Hestra is more or less king when it comes to cold hands. At least that's what I've always been told. Well one of my biggest issues while skiing always resorts back to ice cold hands. I also ski in a very gnarly-cold climate where we are often stuck skiing in -25C averages. Then days get colder then that yet, so a good mitt invesment is really a must. Before blindly throwing down on some $100+ Hestras though I have a few questions.
I noticed this section on their website:
And from what I understand, is that most of their gloves and mitts were never intentional standalone products, rather to be coupled with a base layer and one of their insulating liners. Now, does anyone here who owns Hestra's actually use a base and insulating layer inside of their mitts or gloves? Does anyone here use Hestra's own brand of mitt layers? Whenever I've seen a Hestra recommendation, there has never been an accompanying insulating and base layer recommendation as well. So I just feel like noone else is using them. And most threads on TGR I gave a quick browse of make no mention of it either.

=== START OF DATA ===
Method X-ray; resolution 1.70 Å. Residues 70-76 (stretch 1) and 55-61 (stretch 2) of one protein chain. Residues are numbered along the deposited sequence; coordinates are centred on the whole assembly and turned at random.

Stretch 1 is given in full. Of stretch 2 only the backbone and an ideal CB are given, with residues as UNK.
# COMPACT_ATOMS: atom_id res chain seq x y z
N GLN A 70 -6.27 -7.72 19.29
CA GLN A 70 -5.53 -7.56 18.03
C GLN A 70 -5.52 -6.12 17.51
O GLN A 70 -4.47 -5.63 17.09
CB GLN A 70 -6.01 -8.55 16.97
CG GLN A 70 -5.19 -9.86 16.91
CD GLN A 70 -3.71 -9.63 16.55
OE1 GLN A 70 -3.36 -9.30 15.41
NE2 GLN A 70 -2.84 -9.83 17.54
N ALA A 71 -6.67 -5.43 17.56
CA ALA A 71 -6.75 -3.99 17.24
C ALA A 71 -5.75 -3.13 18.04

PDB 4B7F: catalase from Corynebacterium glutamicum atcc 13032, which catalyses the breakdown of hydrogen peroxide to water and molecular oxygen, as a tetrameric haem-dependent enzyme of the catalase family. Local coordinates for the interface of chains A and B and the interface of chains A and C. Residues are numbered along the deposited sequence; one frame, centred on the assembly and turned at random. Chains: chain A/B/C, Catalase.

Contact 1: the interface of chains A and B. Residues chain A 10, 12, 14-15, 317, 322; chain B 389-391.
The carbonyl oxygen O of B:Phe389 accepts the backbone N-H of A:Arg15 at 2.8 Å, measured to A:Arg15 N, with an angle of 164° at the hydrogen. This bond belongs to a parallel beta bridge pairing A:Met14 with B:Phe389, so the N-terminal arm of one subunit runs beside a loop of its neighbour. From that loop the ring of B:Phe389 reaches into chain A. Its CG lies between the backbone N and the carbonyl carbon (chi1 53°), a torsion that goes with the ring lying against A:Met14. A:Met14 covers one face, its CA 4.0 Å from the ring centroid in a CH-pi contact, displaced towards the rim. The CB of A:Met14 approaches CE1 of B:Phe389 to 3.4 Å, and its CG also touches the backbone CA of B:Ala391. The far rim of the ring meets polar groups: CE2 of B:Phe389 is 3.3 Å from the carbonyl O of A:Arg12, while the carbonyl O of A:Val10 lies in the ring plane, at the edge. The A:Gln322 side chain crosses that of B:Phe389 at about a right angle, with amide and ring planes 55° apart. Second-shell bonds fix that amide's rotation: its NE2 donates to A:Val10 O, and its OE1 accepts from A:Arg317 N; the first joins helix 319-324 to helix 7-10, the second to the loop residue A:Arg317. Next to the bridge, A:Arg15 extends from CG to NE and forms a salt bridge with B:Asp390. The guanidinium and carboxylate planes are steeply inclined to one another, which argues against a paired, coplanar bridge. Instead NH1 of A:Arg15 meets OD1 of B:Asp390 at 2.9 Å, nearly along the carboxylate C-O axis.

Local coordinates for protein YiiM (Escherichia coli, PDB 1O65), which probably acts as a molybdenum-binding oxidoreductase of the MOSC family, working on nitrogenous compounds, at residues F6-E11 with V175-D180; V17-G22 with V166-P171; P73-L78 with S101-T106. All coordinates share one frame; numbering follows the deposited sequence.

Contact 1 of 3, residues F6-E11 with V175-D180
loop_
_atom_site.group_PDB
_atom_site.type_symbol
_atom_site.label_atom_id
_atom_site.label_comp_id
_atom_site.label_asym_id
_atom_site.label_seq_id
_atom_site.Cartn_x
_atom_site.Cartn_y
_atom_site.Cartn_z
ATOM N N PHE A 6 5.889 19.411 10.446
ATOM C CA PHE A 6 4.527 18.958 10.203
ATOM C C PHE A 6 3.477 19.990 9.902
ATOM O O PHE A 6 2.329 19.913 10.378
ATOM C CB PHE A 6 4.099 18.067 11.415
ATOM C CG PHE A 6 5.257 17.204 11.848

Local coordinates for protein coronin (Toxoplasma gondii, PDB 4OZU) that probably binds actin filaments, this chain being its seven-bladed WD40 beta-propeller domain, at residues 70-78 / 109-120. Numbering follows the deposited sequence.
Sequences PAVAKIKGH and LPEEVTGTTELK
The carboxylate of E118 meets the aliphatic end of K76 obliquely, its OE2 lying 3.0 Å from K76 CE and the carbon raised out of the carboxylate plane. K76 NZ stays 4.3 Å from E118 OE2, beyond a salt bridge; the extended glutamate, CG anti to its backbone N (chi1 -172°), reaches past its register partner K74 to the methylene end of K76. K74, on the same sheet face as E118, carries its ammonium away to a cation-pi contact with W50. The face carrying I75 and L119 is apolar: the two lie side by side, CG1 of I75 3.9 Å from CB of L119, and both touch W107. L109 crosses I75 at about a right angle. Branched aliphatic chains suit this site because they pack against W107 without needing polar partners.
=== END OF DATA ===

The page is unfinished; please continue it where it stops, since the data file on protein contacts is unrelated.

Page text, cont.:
Almost none of their alpine pro's include an insulated liner and base layer, so to throw down for a mitt around $150 just to find out that it's cold without a liner would really suck to overlook a bunch of other products and their costs just to have a product that functions as advertised.
Almost considering building a mitt setup as follows:
The shell is a waterproofed, polyurethane palmed mitt from Hestra Job, Hestra's industrial lineup. Only runs for 60 bucks, and it looks really clean. Just seems like a nice cheap alternative to the more expensive alpine pro and alpine series mitt shells from Hestra; yet it has very comparable specifications.
Ha, huge post, all stemming from a portion on Hestra's website. But it opened up a whole new thought of mind when it comes to keeping hands warm. Never really thought of layering up with mitts in the same way you would with a jacket.
Any thoughts or experiences on all of this would be madly appreciated!